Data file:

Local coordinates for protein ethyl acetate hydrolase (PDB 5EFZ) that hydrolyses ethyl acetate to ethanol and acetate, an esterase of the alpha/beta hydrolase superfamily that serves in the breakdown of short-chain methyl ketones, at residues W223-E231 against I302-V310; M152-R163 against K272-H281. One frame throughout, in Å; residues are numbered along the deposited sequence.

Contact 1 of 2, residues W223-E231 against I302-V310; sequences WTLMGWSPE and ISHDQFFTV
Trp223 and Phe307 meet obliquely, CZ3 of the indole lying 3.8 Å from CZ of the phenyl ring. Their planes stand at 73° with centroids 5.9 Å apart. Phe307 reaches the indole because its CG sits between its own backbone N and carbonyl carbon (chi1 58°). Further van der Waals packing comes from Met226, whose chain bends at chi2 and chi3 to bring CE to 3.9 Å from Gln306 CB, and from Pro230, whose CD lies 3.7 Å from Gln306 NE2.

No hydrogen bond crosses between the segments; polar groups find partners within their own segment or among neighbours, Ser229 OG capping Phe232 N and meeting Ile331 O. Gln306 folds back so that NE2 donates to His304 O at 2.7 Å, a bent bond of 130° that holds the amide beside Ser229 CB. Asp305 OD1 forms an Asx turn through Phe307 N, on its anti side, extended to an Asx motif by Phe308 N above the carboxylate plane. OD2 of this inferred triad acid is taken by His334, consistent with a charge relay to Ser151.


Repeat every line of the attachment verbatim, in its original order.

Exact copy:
Local coordinates for protein ethyl acetate hydrolase (PDB 5EFZ) that hydrolyses ethyl acetate to ethanol and acetate, an esterase of the alpha/beta hydrolase superfamily that serves in the breakdown of short-chain methyl ketones, at residues W223-E231 against I302-V310; M152-R163 against K272-H281. One frame throughout, in Å; residues are numbered along the deposited sequence.

Contact 1 of 2, residues W223-E231 against I302-V310; sequences WTLMGWSPE and ISHDQFFTV
Trp223 and Phe307 meet obliquely, CZ3 of the indole lying 3.8 Å from CZ of the phenyl ring. Their planes stand at 73° with centroids 5.9 Å apart. Phe307 reaches the indole because its CG sits between its own backbone N and carbonyl carbon (chi1 58°). Further van der Waals packing comes from Met226, whose chain bends at chi2 and chi3 to bring CE to 3.9 Å from Gln306 CB, and from Pro230, whose CD lies 3.7 Å from Gln306 NE2.

No hydrogen bond crosses between the segments; polar groups find partners within their own segment or among neighbours, Ser229 OG capping Phe232 N and meeting Ile331 O. Gln306 folds back so that NE2 donates to His304 O at 2.7 Å, a bent bond of 130° that holds the amide beside Ser229 CB. Asp305 OD1 forms an Asx turn through Phe307 N, on its anti side, extended to an Asx motif by Phe308 N above the carboxylate plane. OD2 of this inferred triad acid is taken by His334, consistent with a charge relay to Ser151.